Whether we realize it or not, our habits make up a lot of what we do each day. Think about it. We get up in the morning, get dressed, eat breakfast, brush our teeth, and probably do other things that get us ready for the day. Often we complete these tasks without really thinking too much about them. They have become habits.
Charles Duhigg, the author of The Power of Habit, says that a habit is a choice we deliberately make at some point, and then stop thinking about, but continue doing, often every day.
While it’s all too easy to develop habits that are not necessarily good for us, it really is a chore to develop ones that will help us be more productive, healthy, and generally more at peace in our lives.
Three Habits That Can Hinder Your Productivity
- Being a “yes” woman
- Spending too much time ‘getting organized”
- Giving in to distractions.
Over the last few months, I have been reading a couple of books about habits and change. I’m fascinated by how our brains work, and I’m always looking for ways to develop good, productive habits that stick. These books are The Power of Habit by Charles Duhigg and Switch: How to Change Things When Change is Hard by Chip Heath and Dan Heath.
I learned in The Power of Habit that our habits are made up of a loop that consists of three parts: a cue, a routine, and a reward. When we are trying to either create a new habit or change an old habit so that it is more beneficial to us, we need to figure out what these three parts of the loop are for that particular habit.
How to Create a New Habit That Sticks
Narrow down what habit you want to create.
It is too easy to be very general when creating habits. Sometimes we look at them like we do goals and say things like “I want to lose 25 pounds.” That’s not a habit. You’ve got to drill down deeper and figure out what habit you want to create that will help you lose 25 pounds. This could be anything from working out on a consistent basis or eating 4 vegetables a day. The key is to boil it down to one simple action.
Determine the reward you will get for following through with the habit.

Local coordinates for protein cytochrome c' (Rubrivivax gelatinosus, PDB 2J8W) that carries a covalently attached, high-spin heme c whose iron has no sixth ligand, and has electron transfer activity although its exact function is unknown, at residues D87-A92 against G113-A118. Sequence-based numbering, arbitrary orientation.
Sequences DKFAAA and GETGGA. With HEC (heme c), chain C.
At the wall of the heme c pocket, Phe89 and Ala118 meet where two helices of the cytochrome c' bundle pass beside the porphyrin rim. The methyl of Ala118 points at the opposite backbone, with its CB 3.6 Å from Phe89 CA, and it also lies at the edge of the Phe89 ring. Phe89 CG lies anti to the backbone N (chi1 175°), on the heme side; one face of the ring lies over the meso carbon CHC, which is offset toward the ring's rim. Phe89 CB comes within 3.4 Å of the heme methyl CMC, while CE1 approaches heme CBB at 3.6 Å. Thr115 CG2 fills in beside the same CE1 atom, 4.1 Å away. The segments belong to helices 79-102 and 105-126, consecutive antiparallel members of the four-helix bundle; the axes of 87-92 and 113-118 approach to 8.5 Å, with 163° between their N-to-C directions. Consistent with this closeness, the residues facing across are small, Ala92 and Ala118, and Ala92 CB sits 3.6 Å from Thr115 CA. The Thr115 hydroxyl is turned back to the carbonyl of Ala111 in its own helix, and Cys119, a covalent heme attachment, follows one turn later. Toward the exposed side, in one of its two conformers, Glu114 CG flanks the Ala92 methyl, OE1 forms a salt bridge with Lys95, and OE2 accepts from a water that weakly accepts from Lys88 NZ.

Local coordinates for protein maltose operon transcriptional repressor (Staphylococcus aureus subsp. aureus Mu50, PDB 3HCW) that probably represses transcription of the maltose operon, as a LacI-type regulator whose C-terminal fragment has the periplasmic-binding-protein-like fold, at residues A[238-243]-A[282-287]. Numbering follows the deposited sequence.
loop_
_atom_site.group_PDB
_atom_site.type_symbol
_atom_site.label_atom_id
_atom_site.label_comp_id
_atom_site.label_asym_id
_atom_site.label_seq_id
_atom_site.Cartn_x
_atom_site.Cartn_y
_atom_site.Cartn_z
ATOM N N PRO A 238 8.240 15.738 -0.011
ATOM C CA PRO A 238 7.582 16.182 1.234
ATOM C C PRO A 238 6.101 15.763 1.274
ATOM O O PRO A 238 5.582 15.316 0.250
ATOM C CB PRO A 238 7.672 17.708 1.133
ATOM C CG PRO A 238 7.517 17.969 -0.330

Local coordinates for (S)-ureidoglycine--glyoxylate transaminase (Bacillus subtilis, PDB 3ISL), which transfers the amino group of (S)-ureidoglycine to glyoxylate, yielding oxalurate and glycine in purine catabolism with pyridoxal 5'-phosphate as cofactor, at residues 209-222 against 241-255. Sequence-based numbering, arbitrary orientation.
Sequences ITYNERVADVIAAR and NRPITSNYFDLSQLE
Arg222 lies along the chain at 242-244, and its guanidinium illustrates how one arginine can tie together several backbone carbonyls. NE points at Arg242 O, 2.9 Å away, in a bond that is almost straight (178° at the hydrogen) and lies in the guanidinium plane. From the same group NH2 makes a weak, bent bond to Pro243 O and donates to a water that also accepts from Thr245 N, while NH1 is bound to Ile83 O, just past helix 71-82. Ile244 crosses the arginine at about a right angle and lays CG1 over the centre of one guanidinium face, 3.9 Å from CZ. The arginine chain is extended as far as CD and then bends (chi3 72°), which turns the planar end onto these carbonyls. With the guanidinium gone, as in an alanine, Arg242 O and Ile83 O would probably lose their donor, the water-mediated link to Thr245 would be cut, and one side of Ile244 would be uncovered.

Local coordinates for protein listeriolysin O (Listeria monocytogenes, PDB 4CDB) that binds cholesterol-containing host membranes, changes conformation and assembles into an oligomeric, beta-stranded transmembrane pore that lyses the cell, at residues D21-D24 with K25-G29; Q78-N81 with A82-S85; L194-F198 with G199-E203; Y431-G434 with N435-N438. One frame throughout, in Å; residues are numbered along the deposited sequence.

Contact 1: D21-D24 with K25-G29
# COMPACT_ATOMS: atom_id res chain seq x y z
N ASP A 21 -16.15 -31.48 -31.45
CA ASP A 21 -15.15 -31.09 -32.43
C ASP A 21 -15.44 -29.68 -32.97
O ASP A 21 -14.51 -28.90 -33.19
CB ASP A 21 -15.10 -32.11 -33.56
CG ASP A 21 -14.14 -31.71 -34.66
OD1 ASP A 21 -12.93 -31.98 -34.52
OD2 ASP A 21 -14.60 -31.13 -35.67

I think it’s important to start with the outcome you want to achieve. So let’s look at the weight loss example again. Maybe the habit you want to create is working out every day in some way. Maybe not hour-long workouts, but moving at least 15-30 minutes a day. The reward for working out consistently could be many things. It could be that you end up losing 25 pounds, other health factors improve, you get more energy, or you are more motivated to do other things because you are successfully working out every day.
The reward does not have to be something tangible. Although you could add a tangible reward when you’ve followed through on your habit for a set period of time. An example of this would be buying new work out clothes after you’ve been working out consistently for 30 days.
Figure out the routine that will help you accomplish the habit.
If your habit is to work out every day, then your routine could be laying out your workout clothes the night before, putting them on as soon as you get out of bed, and starting your workout.
Decide what your cue will be to start the routine.
The cue for our working out example could be when you are getting ready for bed each night you know to get out your workout clothes. Or if you’re not able to work out first thing in the morning, your cue could be once you drop off your kids at school you head to the gym.
I’ve discovered that if you can respond to the cue and follow-through, the chances of your habit sticking go up tremendously. If you ignore the cue, nothing is going to change.
Track your progress in developing the habit.
To help you track your progress, I’ve got a fun habit tracker you can download. It is for one month and has spaces to track several habits. You should not try to start more than one or two new habits at a time. However, there may be something else you want to track just to see how often you do it.
For example, one of the daily habits or actions I track is walking a certain number of steps each day. There really is no habit associated with walking all these steps. I just accumulate them as I go about my daily schedule. However, tracking how often I hit this goal helps me to see where I need to ramp up activity. It also lets me know I need to try something different to reach this goal.
Just fill out the form below and the habit tracker will be delivered straight to your email inbox.